United Nations officials say that Europe’s crackdown on migrant crossing through its borders, along with reports of enslavement in Libya, left smugglers searching for other routes into the West’s most developed countries. Since 2015,smuggling networks outside of the Americasbegan to explore the long and extremely dangerous route through Latin America to the US and Canada.
For many African migrants, that means they first have to cross an ocean. Samuel, 45, is a barber from Northern Nigeria who had a dream to cut hair in America. He was willing to pay any price, even tempt death in order to live his dream.
In 2016, he made his way from Lake Chad to the Nigerian coast where he was smuggled aboard a ship bound for Colombia. When he boarded, the smuggler told him that he had a50 percent chance of survival. During the three-month journey he found himself alternatively seasick and starving. That was until the captain of the ship found Samuel in the hold and threatened to throw him into the ocean. It took a concerted intervention by several crewmembers to save his life.
After he landed in Colombia, Samuel (he has asked that his full name not be used) had to confront smugglers, drug traffickers, seemingly impassible jungles – the journey was hard enough until he got to the U.S. border. There, he was apprehended and placed in detention for seven months before being deported back to Nigeria.
But Samuel’s dream was not extinguished. By 2019, after saving up enough moneyto make the journey again, he was back in Latin America, attempting to make his way northward. Forced by circumstance to remain in Costa Rica, Samuel began again to re-dream his existence. He remembered a talk he had with a border official four years earlier in Costa Rica. “All migrants dream of the United States,” the immigration agent said. “Why can’t you stay in Costa Rica and live your American dream here?”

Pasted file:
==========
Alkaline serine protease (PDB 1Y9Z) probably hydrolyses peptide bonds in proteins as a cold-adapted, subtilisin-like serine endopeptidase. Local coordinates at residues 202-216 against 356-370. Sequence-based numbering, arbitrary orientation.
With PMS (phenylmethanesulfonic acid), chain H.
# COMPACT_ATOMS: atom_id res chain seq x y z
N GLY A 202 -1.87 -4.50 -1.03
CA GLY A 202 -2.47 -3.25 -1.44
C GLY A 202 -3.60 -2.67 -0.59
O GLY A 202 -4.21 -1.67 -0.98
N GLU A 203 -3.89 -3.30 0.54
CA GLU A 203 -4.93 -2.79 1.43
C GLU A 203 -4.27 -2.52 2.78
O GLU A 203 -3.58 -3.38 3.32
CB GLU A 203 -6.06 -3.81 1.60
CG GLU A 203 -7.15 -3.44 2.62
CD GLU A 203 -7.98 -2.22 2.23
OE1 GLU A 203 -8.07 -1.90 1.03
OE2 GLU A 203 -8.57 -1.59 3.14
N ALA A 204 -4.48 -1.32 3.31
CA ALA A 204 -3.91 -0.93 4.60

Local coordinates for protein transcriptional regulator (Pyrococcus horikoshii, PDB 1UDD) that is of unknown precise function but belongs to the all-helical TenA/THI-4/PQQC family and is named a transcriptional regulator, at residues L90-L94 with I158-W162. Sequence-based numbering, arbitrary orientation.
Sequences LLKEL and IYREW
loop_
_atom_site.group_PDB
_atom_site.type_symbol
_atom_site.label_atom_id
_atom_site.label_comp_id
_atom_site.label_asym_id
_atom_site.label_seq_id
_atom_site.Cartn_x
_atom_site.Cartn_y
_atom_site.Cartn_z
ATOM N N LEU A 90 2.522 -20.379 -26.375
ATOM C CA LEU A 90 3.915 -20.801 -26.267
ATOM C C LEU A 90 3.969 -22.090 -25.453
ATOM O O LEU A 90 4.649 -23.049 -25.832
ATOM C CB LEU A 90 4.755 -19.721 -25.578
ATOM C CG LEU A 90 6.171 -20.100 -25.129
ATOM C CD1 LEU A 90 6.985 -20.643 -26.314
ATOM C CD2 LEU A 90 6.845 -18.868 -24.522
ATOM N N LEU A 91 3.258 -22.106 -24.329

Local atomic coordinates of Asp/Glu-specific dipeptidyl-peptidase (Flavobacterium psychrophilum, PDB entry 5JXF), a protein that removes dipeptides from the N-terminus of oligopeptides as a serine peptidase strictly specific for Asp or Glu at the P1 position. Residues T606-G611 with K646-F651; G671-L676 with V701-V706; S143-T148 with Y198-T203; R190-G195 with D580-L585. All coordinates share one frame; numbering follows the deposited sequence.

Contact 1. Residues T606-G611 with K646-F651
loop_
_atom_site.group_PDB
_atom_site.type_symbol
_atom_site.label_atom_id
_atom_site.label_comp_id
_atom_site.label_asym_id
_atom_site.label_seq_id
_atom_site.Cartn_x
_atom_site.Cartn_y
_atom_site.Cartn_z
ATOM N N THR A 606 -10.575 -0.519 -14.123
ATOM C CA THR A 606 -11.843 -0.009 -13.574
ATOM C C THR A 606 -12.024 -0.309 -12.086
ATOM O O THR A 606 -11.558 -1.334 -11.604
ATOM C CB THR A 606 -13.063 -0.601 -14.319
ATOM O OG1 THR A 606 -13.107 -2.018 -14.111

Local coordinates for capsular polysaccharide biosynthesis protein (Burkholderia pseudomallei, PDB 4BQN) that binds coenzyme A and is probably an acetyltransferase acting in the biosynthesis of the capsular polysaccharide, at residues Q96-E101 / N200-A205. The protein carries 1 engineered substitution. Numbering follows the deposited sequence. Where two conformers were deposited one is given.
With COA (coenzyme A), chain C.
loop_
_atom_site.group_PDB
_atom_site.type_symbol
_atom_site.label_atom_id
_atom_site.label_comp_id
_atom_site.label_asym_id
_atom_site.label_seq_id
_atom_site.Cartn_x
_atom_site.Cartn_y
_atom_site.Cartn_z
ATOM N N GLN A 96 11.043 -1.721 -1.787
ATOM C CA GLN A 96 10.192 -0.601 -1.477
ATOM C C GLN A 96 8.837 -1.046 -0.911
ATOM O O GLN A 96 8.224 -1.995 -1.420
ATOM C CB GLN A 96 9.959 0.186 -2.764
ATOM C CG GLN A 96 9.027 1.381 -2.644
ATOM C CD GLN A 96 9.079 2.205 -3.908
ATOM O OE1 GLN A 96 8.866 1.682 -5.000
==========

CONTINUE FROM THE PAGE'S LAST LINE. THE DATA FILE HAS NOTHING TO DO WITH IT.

Migration in pandemic
Meanwhile, other groups of migrants,predominately from Haiti and Cuba also attempt to move upward through Latin America to the U.S.The journey is remarkably long. There are often children born during the crossing and so the infants generally take on the citizenship of their place of birth. Chilean, Ecuadorian, Panamanian and Costa Rican infants move along the famished road with their families.
Red Cross officials in Central America go to great pains to teach migrants about Covid-19 – the importance of social distancing, hygiene and wearing masks among other things.
“Imagine a migrant who does not have the opportunity to isolate, maintain social distance, earn income to buy food, or have resources to buy masks, disinfectant gel or have running water,” says Jono Anzalone, head of disaster and crisis response for the International Federation of Red Cross and Red Crescent Societies. “How can a migrant protect herself in the middle of this pandemic? “
Moreover, it is a real challenge to get people,whose entire future is predicated on movement from one country to anotherto accept the dangers of coronavirus.
“They don’t believe that Covid-19 exists,” says Jose Felix Rodriguez, the migration regional coordinator for the IFRC. “They are frustrated because they can’t continue north.”
Underlying drivers of migration still strong